Could mask mandates give criminals lighter punishment?

Wearing masks during crimes usually increases penalties

Could mask mandates give criminals lighter punishment?
Could mask mandates give criminals lighter punishment?

ORANGE COUNTY, Fla. – Criminal defendants accused of breaking the law while wearing masks could seek reduced charges or sentences by arguing they covered their faces to abide by government mask mandates or health-related guidelines, legal experts predict.

Law enforcement agencies throughout Central Florida have recently asked for the public’s help identifying criminals such as robbers, burglars and shoplifters who were caught on camera committing offenses while wearing medical masks or similar face coverings.

Some of those crimes occurred in counties like Orange, Osceola and Seminole where emergency orders are in place requiring face coverings to be worn in public to minimize the spread of COVID-19.

Under Florida law, wearing a mask during the commission of a crime to conceal one’s identity can increase the potential punishment, in some cases doubling or tripling the maximum prison sentence.

“If the defendant can show they are merely wearing a surgical mask, or a mask in compliance with a county guideline, that may be compelling to a fact finder (like a jury or judge),” said News 6 legal analyst Steven Kramer.

Weeks after Orange County mayor Jerry Demings signed an emergency executive order in June requiring face coverings in public places, sheriff’s investigators said Keith Earle Young tried to rob a bank.

Surveillance video retrieved from the Wells Fargo branch off East Colonial Drive shows a man wearing a white mask, which covered his nose and mouth, approach a teller and allegedly demand money before leaving empty-handed.

If someone commits a felony or misdemeanor while wearing a hood, mask or other device to conceal his or her identity, the offense “shall be reclassified to the next higher degree”, according to Florida statute.

Attempted bank robbery is a second-degree felony punishable by a maximum of 15 years in prison.

That potential sentence can double to 30 years in prison if prosecutors reclassify the offense to a first-degree felony due to the defendant wearing a mask.

Recently released surveillance photos show a masked man, later identified by Orange County sheriff’s deputies as Adam Christopher Gonzalez, trying to burglarize a vehicle while the county’s mask mandate was in effect.

Instead of facing a maximum of five years in prison if convicted of attempted burglary, Gonzalez could potentially face up to 15 years of incarceration should prosecutors reclassify the offense from a third-degree felony to a second-degree felony.

The state attorney has not yet filed formal charges against Young and Gonzalez, so it is unknown whether prosecutors will seek greater penalties as a result of the masks.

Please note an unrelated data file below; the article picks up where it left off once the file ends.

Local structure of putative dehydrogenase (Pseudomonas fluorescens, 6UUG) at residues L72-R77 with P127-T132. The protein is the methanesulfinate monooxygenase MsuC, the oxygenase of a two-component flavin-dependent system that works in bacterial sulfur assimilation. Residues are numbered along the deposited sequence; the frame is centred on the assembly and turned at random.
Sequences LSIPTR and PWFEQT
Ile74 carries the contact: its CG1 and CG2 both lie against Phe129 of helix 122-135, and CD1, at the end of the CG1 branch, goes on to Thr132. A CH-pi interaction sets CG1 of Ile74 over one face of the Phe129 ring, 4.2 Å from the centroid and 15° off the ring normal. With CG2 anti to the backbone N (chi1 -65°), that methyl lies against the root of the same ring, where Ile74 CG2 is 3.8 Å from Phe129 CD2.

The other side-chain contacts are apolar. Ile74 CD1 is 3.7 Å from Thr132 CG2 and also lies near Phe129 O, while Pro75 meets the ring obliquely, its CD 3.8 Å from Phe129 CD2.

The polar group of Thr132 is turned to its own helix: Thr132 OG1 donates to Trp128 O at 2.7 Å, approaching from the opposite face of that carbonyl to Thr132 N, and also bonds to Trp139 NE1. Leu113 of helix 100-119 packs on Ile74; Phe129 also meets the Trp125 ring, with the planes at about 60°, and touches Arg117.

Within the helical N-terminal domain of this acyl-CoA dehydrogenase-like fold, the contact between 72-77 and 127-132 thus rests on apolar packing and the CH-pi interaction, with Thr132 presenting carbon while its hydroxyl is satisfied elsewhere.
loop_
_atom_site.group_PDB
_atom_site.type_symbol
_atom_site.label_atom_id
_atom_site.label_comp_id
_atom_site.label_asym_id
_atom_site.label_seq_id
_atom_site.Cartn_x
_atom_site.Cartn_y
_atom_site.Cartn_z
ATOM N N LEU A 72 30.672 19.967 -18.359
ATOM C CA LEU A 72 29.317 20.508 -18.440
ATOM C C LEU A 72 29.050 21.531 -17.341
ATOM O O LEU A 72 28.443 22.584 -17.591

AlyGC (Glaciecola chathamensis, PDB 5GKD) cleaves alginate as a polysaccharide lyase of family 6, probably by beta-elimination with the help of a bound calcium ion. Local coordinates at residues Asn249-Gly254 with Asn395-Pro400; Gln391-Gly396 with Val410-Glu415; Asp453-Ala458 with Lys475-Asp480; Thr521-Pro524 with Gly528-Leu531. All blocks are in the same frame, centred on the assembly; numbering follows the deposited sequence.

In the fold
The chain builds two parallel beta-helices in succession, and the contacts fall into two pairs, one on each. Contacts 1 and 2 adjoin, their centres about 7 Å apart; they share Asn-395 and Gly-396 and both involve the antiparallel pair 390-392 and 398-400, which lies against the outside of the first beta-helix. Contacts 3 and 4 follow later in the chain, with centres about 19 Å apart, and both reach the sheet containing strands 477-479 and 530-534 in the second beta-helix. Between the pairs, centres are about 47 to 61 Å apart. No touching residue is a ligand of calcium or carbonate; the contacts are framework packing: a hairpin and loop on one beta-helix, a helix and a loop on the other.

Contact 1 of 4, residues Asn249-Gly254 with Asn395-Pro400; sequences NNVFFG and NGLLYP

“Going to prison for 15 years is a lot different than going to prison for five years. Going to jail for a year is dramatically different than a maximum of 60 days,” said Kramer, who believes criminal defendants could try to fight any reclassified offenses by citing government mask requirements.

“The key component of this law is that the defendant must be using that mask, hood, or other device to attempt to conceal their identity,” Kramer said. “A defendant at a trial is going to make the argument, especially if the defendant was wearing a surgical mask or N-95 mask or even a bandanna, that the defendant is merely trying to stay safe in a pandemic.”

Even prior to virus-related mandates, Kramer said criminal defendants have tried challenging enhanced sentences for wearing masks.

Bobby Clark unsuccessfully appealed his burglary conviction in 2018, arguing that he did not cover his face when a surveillance camera captured him pulling his shirt over the back of his head.

“(It) is reasonable to conclude the that the defendant took this action to conceal his identity,” the appeals court wrote in affirming his conviction.

“We want to keep people safe, but at the same time we don’t want to let crooks manipulate the system to get away with crimes and commit crimes,” Kramer said. “That’s why it’s important to look at this on a case-by-case basis.”

Orange-Osceola State Attorney Aramis Ayala would not discuss any specific cases being prosecuted by her office but indicated she will still seek enhanced criminal penalties related to masks.

“(The) normalization of face coverings does not impact our duties and responsibilities as prosecutors,” a state attorney spokesperson said in a statement. “When charging cases, we will continue to consider the totality of the circumstances and determine whether there is sufficient evidence of a person’s intent to conceal his or her identity during the commission of a crime.”

“Sadly, there are some who will take advantage of COVID-19 safety protocols, which means that we must all be vigilant and aware of our surroundings for our own safety,” the state attorney spokesperson added.

A spokesperson for Phil Archer, the state attorney for Seminole and Brevard counties, indicated his office would also reclassify offenses in appropriate cases despite Seminole County’s face covering mandate.


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